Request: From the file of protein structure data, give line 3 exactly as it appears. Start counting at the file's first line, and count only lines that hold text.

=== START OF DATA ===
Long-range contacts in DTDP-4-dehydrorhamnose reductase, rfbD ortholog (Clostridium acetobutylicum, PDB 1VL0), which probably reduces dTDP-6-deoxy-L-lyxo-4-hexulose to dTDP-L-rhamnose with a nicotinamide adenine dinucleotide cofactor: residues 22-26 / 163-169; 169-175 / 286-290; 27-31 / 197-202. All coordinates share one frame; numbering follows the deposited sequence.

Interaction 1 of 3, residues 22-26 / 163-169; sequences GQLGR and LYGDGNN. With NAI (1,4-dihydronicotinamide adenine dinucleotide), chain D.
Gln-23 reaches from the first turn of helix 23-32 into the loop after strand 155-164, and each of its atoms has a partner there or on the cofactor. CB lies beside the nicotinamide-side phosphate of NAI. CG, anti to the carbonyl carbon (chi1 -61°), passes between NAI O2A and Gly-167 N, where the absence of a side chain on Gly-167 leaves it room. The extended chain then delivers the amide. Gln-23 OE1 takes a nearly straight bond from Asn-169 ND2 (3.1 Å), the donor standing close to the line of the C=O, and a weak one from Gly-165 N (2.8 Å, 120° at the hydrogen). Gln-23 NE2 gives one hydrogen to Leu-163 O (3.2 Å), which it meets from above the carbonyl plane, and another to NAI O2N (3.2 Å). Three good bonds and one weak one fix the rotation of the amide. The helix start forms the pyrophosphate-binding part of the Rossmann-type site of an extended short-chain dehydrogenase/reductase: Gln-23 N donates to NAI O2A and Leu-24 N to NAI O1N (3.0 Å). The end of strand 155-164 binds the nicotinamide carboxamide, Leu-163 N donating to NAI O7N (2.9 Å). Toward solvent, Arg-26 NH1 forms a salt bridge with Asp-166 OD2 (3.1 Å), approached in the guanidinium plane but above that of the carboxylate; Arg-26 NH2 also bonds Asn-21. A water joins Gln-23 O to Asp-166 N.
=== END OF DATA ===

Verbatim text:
Gln-23 reaches from the first turn of helix 23-32 into the loop after strand 155-164, and each of its atoms has a partner there or on the cofactor. CB lies beside the nicotinamide-side phosphate of NAI. CG, anti to the carbonyl carbon (chi1 -61°), passes between NAI O2A and Gly-167 N, where the absence of a side chain on Gly-167 leaves it room. The extended chain then delivers the amide. Gln-23 OE1 takes a nearly straight bond from Asn-169 ND2 (3.1 Å), the donor standing close to the line of the C=O, and a weak one from Gly-165 N (2.8 Å, 120° at the hydrogen). Gln-23 NE2 gives one hydrogen to Leu-163 O (3.2 Å), which it meets from above the carbonyl plane, and another to NAI O2N (3.2 Å). Three good bonds and one weak one fix the rotation of the amide. The helix start forms the pyrophosphate-binding part of the Rossmann-type site of an extended short-chain dehydrogenase/reductase: Gln-23 N donates to NAI O2A and Leu-24 N to NAI O1N (3.0 Å). The end of strand 155-164 binds the nicotinamide carboxamide, Leu-163 N donating to NAI O7N (2.9 Å). Toward solvent, Arg-26 NH1 forms a salt bridge with Asp-166 OD2 (3.1 Å), approached in the guanidinium plane but above that of the carboxylate; Arg-26 NH2 also bonds Asn-21. A water joins Gln-23 O to Asp-166 N.